A Look at “the Process”…

Recently I created a Frequently Asked Questions page to my website and as part of that, I wanted to take some time to describe the process of scoring a film. It is very much a behind-the-scenes part of film making, so hopefully I can provide some insight into my side of things. The world of composing for film is a very individualized process – each composer develops their own process for not only writing, but all the other details, organizational structure, timing, production, and so on. The process for me, and the process I used for The Cure, is a 4-part process, which spans everything from the initial study of the video, composition, production, up to delivering the finished product. Here I will outline the process that I typically use, and how I went about creating the score for The Cure. So let’s get to it!

  1. Research

The word research has a bad connotation for some, as it makes you imagine studying into the wee hours of the morning like you may (or may not) have done in school… well… that’s actually still true. But in this case, research means watching a movie, taking some notes, and knowing that ultimately you will be responsible for all or most of the music in the film, which actually makes research pretty fun and interesting. With The Cure, it also meant listening to some of the great film scores/soundtracks from some of the best modern horror films; everything from Dawn of the Dead to its much less serious cousin, Shaun of the Dead. After some horrific inspiration, you’re in the right state of mind to get to work!

It is fairly typical that the director will send a cue sheet, as was done for The Cure, which contains some basic information on where music should begin and end for each cue (segment of music). The cue sheet also contains some information about each cue and/or references to other music that is similar in style to their vision. After viewing the film in its entirety, I begin taking notes within the cue sections the director has assigned. Sometimes the notes may be simple, such as “Big hit here” if I don’t have a complete idea yet, but know I’ll need something for a certain event (event, in this case, meaning moments which are highlighted with a musical device). In other cases it may be more complex, like “Slowly building viola/cello tremolo for 3.5 seconds, add in cymbal roll + string bass, building up to horn rip to Major I and pianissimo violins on iii chord diminuendo up to next event.” It really just depends on the situation and how I’m mentally processing the video at the moment. Some scenes are typically easy to write to: panning landscapes, setting scenes, elongated quiet background music used during dialogue… and I only say they are easy because it frees the composer to just write really great music without having to consider much in the way of timing it to the picture. Then you have action scenes (which most of The Cure scoring was), chase scenes, fighting scenes, or anything that has several events only seconds apart that need to be scored to – these can be much more difficult, but can often times be the most fun to write and interesting to hear.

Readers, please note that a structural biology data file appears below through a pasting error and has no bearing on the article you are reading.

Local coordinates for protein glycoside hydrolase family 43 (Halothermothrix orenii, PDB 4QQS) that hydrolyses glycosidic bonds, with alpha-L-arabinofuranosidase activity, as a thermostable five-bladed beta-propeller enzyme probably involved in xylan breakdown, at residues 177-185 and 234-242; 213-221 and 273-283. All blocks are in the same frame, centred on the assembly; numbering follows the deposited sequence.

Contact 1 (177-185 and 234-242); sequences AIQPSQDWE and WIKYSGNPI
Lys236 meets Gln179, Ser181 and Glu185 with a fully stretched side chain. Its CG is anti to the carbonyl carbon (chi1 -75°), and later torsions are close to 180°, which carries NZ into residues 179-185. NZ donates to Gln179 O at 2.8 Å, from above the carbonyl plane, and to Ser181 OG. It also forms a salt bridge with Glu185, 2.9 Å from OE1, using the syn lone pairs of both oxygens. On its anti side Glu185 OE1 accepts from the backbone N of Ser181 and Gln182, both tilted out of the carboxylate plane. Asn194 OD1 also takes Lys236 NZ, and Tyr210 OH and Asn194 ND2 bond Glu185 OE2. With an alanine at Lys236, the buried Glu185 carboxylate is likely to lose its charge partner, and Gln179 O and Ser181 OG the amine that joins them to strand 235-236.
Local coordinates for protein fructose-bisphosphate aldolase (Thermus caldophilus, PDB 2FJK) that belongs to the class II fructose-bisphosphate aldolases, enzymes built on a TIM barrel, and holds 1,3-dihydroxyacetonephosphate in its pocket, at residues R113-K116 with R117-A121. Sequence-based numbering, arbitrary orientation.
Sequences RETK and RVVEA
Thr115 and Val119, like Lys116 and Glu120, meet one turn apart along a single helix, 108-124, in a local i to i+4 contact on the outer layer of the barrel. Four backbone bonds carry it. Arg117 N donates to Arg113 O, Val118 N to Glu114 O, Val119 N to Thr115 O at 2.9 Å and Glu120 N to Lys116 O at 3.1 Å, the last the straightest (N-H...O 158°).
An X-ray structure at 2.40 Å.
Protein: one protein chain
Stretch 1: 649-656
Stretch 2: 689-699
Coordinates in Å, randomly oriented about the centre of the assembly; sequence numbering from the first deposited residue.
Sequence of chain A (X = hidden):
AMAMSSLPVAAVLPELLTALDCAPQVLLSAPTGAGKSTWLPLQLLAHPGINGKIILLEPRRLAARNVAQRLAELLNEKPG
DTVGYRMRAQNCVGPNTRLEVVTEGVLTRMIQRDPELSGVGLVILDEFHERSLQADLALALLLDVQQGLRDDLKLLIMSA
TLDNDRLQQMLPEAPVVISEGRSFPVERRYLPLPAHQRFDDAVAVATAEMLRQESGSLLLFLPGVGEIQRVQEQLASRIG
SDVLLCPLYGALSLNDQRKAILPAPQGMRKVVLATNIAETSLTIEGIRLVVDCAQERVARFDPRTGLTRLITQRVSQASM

The Cure - Blog Notes
Timing notes for The Cure (click to enlarge)

If you check out some of my notes on the final cue, “The Reveal”, and compare them to the audio here, you will notice only about half of the initial ideas actually make it through to the final version, due to one reason or another, usually because the initial ideas are too dense, or there’s simply too much going on already in the film to be useful, or it just doesn’t make sense with the other music happening around it. Despite what actually occurs at the time markers, something always happens at each event listed, and it must fit the mood of the situation on screen. Without a reaction to each event, the director may as well have just bought a track off of their favorite music licensing site, and that’s where the composer really gets to make a difference! It may be as subtle as a pianissimo flute flourish, or it may be as brash as a fortissimo gong hit, but it’s up to the composer to decide ultimately what happens at each event.

  1. Composition

Once I have an outline, and have compiled a few ideas, I begin the actual writing. I prefer to compose in notation software, so that I can actually organize the music on the page. It also allows me to set up an accurate timeline for how each cue in the video will translate to the music. You can see on this section of the score how an event (in this case the drop of the first helmet) is timed within the score.

The first step in this process is to figure out appropriate timing between events. So, I tend to start with just a metronome click, and as I am thinking up very basic ideas I can organize the tempo, tempo changes, and time signature to match the event timing. For action scenes specifically, I like to start writing a bit of percussion first, as it allows me to hear the timing between events in a more musical way than the metronome, and it provides a foundation for creating melodies on top of it. The percussion track usually goes through several different versions once I start actually composing melodies – if the percussive rhythms don’t match the melodic rhythms in some way, it will just sound like clutter.